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Which you guessed it is the next step. Paint the entire frame and drawer fronts with a couple coats of primer. You don’t want the wood absorbing your chalk paint. Its so much cheaper if the wood absorbs the primer. Processed with VSCOcam with t1 presetWhile the primer was drying I laid my hardware out on a large piece of cardboard. I spray painted them with a special paint formulated for metal in an oil rubbed bronze finish. Then it was time to apply the chalk paint. I ended up doing two coats because I didn’t care for how it looked after just one. This is where I took a detour from what most painters do. Instead of applying soft wax I went with polyurethane instead and I’ll tell you why. Since I was intending it to be used as a media console I knew how warm blu-ray players and game systems can get. I couldn’t have it melting my wax but I still needed durability. Also, with wax you have to reapply it every few months and I don’t know about you but I ain’t got time for that! Shew! So I turned to old faithful, water-based poly. A couple of coats and voila! You can chalk that old dresser up to just a really bad dream. Enjoy the before & after pics below along with mama’s little helper!Sign Off 2photo 3-23photo 4-22Processed with VSCOcam with t1 presetProcessed with VSCOcam with t1 presetProcessed with VSCOcam with t1 preset

Vintage Dreams

Hey y’all! I was out thrifting recently with my husband and came across some true beauties. Masked underneath years of neglect were these glorious antique wood chairs complete with acorn finials and lovely quatrefoil lattice details. So, it was a no brainer! I immediately bought them and had my husband help me load them into the back of our truck. As we drove home I sat there imagining all of the possibilities, much like a small child dreaming of Christmas morning.The wood frames were pretty rough in some places and the original upholstery was long gone. It was going to take some work but I knew they were worth fighting for. So, I rolled up my sleeves (Rosie the riveter style) and got down to business.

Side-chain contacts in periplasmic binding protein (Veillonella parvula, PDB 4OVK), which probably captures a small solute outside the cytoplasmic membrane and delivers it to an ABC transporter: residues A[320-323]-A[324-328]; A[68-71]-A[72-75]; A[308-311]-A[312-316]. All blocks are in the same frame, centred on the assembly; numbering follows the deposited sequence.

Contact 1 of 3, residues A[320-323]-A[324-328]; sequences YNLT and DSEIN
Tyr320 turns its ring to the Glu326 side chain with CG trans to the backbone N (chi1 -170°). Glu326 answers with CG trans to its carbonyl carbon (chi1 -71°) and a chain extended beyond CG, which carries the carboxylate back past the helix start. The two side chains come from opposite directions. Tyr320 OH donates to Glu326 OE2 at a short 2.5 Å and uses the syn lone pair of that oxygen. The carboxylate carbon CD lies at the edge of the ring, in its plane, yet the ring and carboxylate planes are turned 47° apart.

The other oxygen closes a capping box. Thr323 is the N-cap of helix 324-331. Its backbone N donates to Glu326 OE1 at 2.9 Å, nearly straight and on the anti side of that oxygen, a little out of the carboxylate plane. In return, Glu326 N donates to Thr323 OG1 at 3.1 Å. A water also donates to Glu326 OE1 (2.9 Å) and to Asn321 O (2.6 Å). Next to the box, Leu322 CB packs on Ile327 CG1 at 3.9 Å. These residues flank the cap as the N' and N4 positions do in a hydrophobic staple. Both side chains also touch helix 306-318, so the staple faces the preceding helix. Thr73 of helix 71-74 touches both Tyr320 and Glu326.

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I removed the old seat coverings and cushions by prying up the staples with a flat head screw driver. I had to use the ol’ pliers to pull out some of the more difficult ones. Once the seats were a fresh palette I flipped them upside down on top of the new cushions I had purchased. Pulling the outer edges of the cushions out and over the lip of the seat I secured them into place using an electric staple gun. Then I cut my upholstery fabric and stapled it just like I did with the cushions.

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Processed with VSCOcam with g3 presetFinally the second coat on my wood frames were dry and all that was left for me to do was reattach the cushions. The before and after pic of the cushions are pretty dramatic alone but if you really want your mind blown check out these lovely little darlings below!!! Enjoy!Processed with VSCOcam with g3 presetProcessed with VSCOcam with g3 presetProcessed with VSCOcam with g3 preset